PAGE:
Does Drug Addiction on Film Encourage Real Life Addiction?

Popular culture has a major impact on the style, opinions, and attitudes of the public, and it is widely accepted that mass media can influence society in a variety of ways. But social critics are more divided in the debate over how this influence reveals itself. Some are of the opinion that the depiction of behaviors like drug addiction causes a certain segment of the public to imitate these behaviors. Others argue that addiction is simply an inherent part of the human condition that impacts our society and therefore media has a responsibility to cover it. Here is a look at drug addiction in film and whether or not there is evidence to suggest that on-screen drug use encourages the same behavior in real life.

The Impact of Hollywood on Culture

Since its inception, film and the culture of Hollywood have had a transfixing effect on the public. Virtually all filmmakers, sociologists, and academics are in agreement that cinema can have an enormous impact on the behavior and psychology of the world. However, many disagree on exactly how that impact manifests itself. Studies have found that while films do have the potential to change the attitudes and opinions of the viewing public, the actual effect of watching a film varies greatly from person to person. Therefore, there is reason to believe that Hollywood films can influence behavior, but there is no conclusive evidence that a given film can achieve one particular outcome or another.

Psychologist Fredrick Bartlett argued that human cognition is an active process of absorbing information and stimuli. Therefore, human behavior is the process of making decisions and taking action based on how the individual relates to that stimuli. So, motion pictures derive their effect, not from instructing viewers how to think, but rather by allowing the individual to empathize with a character or scenario, which aids the process of cognition. This cognitive process is what results in positive or negative outcomes depending on how the viewer responds to the stimuli being presented in the film.

Drug Addiction in Film

Drugs have been depicted in films since the late 19th century with Thomas Edison’s 1894 film Chinese Opium Den. There is no evidence to suggest that simple viewership of a film that features drugs or drug addiction has the power to result in real-life abuse of illicit substances alone, but filmmaking does have the ability to influence a viewer’s cognitive processes.

It’s all in the messaging. If a viewer is struggling with addiction and sees a film that treats drugs casually or shows them in a positive light, he or she may feel justified in using. It is also possible that someone who is in the throes of addiction could see a film that highlights the negative impacts of drug use and decide to quit.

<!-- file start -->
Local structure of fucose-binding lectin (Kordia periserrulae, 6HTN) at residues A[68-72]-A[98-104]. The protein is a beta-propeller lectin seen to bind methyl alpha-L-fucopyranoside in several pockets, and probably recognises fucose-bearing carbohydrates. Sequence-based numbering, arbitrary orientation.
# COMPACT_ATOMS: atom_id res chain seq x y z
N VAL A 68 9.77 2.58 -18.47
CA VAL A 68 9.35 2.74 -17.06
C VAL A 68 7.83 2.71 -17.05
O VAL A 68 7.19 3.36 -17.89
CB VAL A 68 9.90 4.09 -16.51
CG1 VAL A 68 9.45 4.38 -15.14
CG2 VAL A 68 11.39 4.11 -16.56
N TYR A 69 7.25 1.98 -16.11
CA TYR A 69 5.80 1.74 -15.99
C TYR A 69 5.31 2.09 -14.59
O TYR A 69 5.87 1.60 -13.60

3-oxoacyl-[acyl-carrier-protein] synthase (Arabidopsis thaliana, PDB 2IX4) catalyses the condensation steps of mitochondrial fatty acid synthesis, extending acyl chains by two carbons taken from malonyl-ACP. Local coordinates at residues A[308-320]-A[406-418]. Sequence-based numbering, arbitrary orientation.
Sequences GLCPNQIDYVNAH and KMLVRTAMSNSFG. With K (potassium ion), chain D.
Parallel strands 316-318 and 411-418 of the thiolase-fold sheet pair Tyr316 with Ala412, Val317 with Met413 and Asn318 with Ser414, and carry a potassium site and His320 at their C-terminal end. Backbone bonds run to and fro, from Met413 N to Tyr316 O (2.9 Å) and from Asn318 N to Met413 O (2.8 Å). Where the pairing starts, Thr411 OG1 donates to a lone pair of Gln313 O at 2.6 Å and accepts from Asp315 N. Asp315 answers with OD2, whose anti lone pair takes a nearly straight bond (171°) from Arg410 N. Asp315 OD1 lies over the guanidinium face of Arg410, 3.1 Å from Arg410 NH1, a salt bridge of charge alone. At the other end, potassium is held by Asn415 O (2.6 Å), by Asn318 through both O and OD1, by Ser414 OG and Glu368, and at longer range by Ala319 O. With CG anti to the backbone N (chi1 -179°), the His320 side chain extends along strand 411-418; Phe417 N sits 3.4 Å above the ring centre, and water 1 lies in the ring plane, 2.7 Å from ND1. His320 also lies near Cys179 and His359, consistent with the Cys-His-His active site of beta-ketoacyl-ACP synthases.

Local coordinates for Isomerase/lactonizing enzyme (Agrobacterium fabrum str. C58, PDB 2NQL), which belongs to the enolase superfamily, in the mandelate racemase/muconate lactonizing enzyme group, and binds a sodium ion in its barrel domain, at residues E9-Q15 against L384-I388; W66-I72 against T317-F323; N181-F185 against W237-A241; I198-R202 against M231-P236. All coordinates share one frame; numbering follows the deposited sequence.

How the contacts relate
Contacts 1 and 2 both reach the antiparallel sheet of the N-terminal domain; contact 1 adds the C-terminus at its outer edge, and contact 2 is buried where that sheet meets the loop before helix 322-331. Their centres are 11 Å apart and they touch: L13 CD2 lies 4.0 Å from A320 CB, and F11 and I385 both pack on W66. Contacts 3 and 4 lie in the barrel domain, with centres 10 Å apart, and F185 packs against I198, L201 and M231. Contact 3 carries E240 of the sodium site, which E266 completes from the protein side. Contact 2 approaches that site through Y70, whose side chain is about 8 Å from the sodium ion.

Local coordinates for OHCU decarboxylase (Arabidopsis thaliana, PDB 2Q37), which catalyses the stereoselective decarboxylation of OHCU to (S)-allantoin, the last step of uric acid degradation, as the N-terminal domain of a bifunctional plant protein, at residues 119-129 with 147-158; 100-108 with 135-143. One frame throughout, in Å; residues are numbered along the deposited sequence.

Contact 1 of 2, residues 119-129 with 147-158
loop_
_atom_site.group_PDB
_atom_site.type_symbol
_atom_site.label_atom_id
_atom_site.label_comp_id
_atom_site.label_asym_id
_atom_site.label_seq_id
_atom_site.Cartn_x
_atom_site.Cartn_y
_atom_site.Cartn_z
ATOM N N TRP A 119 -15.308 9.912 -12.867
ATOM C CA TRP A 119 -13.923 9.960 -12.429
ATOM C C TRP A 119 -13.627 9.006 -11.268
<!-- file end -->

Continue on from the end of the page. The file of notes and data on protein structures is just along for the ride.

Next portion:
Popular films about illicit drug use, such as Trainspotting and Requiem for a Dream, depict graphic drug use and yet ultimately have an anti-drug message. They depict the brutal reality of addiction in a way that is both honest and free of condescension. Films like this can have a positive effect on dissuading viewers to try or continue using a drug. These films critically analyze the social and psychological factors that lead to addiction, which aids in the cognitive process Bartlett describes. When you simply see a character use a drug, it may appear alluring or fun. But when the filmmaker instead depicts the anxiety and despair that leads people to use, as well as the long-term consequences of addiction, it allows the viewer to empathize with the characters, rather than pass judgment or see positives in drug use.

On-Screen Addition vs. Real-Life Addiction

Ultimately, whether or not a film has an impact on real-life addiction depends on the person and the messaging of the film. There is no evidence to suggest that Hollywood is solely responsible for the millions of Americans who struggle with addiction, but cinema does have a subtle influence on the attitudes and opinions of the public that can be used for good or evil. When a film depicts drug use as casual or exciting, it may lead to a certain number of viewers to take that attitude. When a film depicts addiction in a realistic light, it can also have the power to dissuade viewers from using it as well.

Ultimately addiction is a disease and those who suffer from it will not overcome the struggles simply by watching a movie, though film and mass media do have a greater influence on public attitudes than many realize, and filmmakers who depict addiction must be socially responsible with their messaging.

Author Bio: Patrick Bailey is a professional writer mainly in the fields of mental health, addiction, and living in recovery. He attempts to stay on top of the latest news in the addiction and the mental health world and enjoys writing about these topics to break the stigma associated with them. If you want to find more articles by Patrick, you can find them on his personal blog or in Mountain Springs Recovery.

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